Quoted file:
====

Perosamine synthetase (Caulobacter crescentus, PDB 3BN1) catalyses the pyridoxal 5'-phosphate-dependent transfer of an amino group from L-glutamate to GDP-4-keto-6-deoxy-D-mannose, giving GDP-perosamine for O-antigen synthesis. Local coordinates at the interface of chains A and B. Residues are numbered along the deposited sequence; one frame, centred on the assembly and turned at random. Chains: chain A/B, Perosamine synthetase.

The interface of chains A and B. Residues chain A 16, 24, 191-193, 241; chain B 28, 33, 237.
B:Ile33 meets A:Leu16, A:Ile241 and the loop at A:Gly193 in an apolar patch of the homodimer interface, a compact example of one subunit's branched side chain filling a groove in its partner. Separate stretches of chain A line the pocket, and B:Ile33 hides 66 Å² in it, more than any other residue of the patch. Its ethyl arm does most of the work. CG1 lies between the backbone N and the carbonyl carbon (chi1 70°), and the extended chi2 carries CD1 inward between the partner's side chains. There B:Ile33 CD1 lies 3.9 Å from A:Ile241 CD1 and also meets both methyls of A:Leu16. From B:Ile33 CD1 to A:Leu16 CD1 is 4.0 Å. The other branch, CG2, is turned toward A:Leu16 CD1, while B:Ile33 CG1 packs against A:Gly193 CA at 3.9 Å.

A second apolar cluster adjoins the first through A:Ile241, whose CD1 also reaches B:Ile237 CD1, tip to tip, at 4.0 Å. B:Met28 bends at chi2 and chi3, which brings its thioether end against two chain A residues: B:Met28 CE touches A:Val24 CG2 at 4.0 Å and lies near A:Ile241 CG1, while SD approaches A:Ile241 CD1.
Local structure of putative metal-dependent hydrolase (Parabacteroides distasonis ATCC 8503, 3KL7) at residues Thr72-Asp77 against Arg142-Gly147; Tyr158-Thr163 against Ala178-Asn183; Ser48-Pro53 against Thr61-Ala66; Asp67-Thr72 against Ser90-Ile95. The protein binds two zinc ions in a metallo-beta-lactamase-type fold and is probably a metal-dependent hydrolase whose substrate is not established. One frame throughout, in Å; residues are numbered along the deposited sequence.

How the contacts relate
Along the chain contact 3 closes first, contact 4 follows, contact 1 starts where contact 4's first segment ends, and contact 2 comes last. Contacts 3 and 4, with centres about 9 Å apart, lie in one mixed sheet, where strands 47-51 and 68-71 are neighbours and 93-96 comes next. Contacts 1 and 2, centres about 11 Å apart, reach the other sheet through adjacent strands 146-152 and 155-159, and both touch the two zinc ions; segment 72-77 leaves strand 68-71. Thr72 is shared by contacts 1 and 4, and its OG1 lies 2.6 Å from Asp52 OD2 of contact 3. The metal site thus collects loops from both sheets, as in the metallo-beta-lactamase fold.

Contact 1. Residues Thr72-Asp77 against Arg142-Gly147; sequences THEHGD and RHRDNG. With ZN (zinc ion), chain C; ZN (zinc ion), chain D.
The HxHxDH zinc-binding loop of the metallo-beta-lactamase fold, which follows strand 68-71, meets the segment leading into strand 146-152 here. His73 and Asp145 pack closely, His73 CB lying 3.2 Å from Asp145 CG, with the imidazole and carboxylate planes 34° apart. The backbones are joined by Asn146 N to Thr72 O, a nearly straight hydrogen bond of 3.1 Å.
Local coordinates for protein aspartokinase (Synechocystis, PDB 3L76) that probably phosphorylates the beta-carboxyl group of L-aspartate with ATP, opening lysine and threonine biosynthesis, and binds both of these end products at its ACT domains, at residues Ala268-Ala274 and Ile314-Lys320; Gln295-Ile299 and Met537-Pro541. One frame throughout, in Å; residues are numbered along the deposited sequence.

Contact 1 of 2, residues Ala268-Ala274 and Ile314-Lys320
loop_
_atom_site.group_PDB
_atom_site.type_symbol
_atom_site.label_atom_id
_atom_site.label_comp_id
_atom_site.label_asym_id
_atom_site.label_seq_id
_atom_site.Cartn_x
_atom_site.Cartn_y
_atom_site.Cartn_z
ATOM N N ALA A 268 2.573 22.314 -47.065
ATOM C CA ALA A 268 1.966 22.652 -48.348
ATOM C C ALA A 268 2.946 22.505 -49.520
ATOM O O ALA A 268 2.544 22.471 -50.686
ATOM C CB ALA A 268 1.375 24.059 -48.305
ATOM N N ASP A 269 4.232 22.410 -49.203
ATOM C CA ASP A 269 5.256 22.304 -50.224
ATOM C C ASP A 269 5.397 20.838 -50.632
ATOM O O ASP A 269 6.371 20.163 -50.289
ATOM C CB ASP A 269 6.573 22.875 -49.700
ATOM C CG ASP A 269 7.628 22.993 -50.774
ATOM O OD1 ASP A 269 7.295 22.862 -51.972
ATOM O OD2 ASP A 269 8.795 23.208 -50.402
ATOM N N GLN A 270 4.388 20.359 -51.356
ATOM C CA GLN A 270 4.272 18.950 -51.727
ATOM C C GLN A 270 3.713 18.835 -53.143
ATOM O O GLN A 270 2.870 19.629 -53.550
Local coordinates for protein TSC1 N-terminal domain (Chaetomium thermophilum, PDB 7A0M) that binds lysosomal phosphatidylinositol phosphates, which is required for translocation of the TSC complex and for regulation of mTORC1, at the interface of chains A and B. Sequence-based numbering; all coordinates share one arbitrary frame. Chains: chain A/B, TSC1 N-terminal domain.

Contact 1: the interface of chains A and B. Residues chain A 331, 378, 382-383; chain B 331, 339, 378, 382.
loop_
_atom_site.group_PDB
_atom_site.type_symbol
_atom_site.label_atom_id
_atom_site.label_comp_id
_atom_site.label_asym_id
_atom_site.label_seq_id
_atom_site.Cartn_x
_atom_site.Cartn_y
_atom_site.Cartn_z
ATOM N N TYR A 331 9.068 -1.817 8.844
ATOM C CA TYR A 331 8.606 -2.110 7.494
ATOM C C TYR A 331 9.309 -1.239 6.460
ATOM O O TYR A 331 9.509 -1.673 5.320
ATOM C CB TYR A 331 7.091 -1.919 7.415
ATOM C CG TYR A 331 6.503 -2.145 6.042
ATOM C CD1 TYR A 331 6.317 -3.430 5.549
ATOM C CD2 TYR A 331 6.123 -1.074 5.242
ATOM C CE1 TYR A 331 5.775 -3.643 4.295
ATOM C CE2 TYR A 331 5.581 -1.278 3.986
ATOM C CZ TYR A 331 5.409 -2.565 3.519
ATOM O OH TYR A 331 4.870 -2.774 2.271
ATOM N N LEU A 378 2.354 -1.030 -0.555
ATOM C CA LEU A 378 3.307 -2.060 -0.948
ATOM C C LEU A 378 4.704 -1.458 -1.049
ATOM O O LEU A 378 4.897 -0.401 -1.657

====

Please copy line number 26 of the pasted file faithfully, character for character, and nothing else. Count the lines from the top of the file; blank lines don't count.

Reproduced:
ATOM C CB ALA A 268 1.375 24.059 -48.305